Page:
More recently, I’ve started to turn that same ferocity on when it has been ME who was threatened. Like a cold hearted serpent, I slithered right out of a relationship that no longer was serving me. I made him angry. When I left Oregon, I hurt family members in my rush to go. I let down a number of my coworkers who had invested time and energy in keeping me in my role in California. I did it without feeling a smidge of regret. When I got into a conflict with a dear friend of mine, as much as I loved her (and love her still) I was no longer willing…no longer capable of dismissing my anger. Fuck that. I’m going to FEEL it (justified or not). In each case, I determined that no matter who is (or is not) lying down in the bed next to me….or in the next room…I sleep alone. So it is only me I need to reckon with.
So when I read that tiny little snippet and watched my rage come online….strange, visceral, potent, HOT rage…no way was I passing that opportunity up. This rarely comes online. I’m gonna LOOK at it.
And it turns out, rage has some very real benefits. In a blog article written by Moshe Ratson, MBA, MS, LMFT, he marks 16 different benefits of anger we should all tip our hats to. The include:
- Anger promotes survival: In my case, that feels true down to the bone. When I’m angry, my whole system is lit up. CHARGED up, more like. It’s like feeling on the inside what I imagine volcanoes LOOK like externally when an explosion erupts. Hot. Untenable. Unmanageable. What was interesting, in this case, is that it got initiated by a political maneuver a man I’ve never met made through a social media outlet I rarely (if ever) use. Why? The only thing I can think is that despite my casual sense of “meh…countries are born…countries die…what gives” attitude I like to promote, I really do CARE about this country I live in. Because it’s my home. And I CARE about the principles it was founded on. To spit on it means the structure of my home is being attacked. And while nothing may come of it, it still feels like a legitimate threat. If the US constitution can be spit on like that? What comes next? Maybe nothing. But what IF?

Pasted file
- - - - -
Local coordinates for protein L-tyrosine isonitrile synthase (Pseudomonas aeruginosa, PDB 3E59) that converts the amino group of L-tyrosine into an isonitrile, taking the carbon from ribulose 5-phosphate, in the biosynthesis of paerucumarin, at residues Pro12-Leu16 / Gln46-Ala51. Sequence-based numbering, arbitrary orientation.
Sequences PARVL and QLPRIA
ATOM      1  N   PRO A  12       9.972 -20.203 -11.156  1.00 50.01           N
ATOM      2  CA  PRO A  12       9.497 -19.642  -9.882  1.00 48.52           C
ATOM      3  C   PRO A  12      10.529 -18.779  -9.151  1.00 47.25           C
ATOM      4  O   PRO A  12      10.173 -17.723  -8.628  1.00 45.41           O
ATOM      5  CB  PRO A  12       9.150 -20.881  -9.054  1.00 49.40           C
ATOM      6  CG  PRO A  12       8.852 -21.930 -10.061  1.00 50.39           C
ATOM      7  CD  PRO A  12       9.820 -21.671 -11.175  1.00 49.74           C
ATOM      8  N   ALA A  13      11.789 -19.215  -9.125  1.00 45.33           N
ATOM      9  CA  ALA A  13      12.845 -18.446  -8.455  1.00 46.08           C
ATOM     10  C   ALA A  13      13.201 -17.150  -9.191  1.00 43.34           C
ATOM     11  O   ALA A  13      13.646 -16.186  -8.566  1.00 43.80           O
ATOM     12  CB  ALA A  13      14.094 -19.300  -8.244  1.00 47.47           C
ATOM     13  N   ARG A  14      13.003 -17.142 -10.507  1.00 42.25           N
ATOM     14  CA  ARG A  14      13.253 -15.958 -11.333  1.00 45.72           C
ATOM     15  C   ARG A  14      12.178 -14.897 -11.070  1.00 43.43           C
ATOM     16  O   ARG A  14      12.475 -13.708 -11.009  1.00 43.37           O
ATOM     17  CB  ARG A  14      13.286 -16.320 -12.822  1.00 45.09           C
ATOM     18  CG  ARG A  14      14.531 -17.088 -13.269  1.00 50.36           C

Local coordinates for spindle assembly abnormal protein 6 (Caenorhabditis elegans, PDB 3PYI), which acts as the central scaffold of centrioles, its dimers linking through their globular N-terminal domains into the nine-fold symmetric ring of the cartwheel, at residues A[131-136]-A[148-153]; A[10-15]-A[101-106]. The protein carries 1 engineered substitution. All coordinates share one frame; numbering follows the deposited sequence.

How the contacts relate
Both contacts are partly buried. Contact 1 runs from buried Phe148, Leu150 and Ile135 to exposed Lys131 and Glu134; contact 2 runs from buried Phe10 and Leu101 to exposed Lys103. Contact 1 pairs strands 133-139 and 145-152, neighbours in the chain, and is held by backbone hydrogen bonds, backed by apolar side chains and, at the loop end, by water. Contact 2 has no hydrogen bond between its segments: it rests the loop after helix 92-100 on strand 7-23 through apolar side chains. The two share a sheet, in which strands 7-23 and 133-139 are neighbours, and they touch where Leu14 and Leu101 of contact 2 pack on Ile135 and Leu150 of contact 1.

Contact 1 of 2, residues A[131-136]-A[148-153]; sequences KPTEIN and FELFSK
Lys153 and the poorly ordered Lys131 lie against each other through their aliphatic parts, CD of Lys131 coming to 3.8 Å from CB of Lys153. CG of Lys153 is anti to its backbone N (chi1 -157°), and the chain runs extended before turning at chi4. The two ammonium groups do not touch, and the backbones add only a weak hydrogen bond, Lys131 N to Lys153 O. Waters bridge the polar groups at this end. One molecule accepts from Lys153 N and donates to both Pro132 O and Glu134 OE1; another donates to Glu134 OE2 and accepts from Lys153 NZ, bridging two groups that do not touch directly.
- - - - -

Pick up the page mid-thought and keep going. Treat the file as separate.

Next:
- Anger discharge’s is cathartic and calming: Writing this article, for example? VERY calming. It’s taking all my crap and channeling it in a way that allows me to feel a release.
- Anger provides a sense of control: I don’t know if I ACTUALLY have control over ANYTHING. I can’t even control when I need to go to the bathroom. But it at least gives me the felt SENSE of empowerment. I feel like I can act. Without hesitation. What I imagine I’m going to DO just now, I don’t know. But that sensory experience is very tangible.
- Anger energizes us: I’ll say! I’ve got enough heat in my body to electrify the whole of my house! But why would that be important?
- Anger motivates us to solve problems: Ahhhh….now I see why that energy is so useful. It’s true. Trying to “fix” the problems of this country? That’s a buttload of work. But now I’m starting to think about ways I might be able to contribute to the solution. Who might I build bridges with? Is it just democrats who feel pissy? Or are there republicans who are feeling a bit unnerved by a man who thinks elections can be arbitrarily moved (news flash, republicans…if Trump can do it, so can any democrat who might follow him. Just sayin). I don’t want to just BEAT republicans and conservatives. I want to recruit them.
- Anger makes us aware of injustice: A whole lotta yes, here. It’s not as though this is the first and only grievance I have against this guy. It’s just that now, he is throwing out the possibility that he may not only continue doing things I don’t like, but do it unconstitutionally. THAT means NO one is safe from chaos. Now THAT is a snowball theory worth its grain in salt.
- Anger drives us toward our goals: And just what IS my goal? I want to feel proud of my country. I don’t much care which “side” comes up on top. I just want all parties to follow proper form. I want to feel like this is one area on the globe I don’t have to be afraid someone can just casually dismantle. And I don’t want that to necessarily look like democrats beating out republicans. I want it to look like democratic and republican citizens JOINING together on SOMETHING. ANYTHING!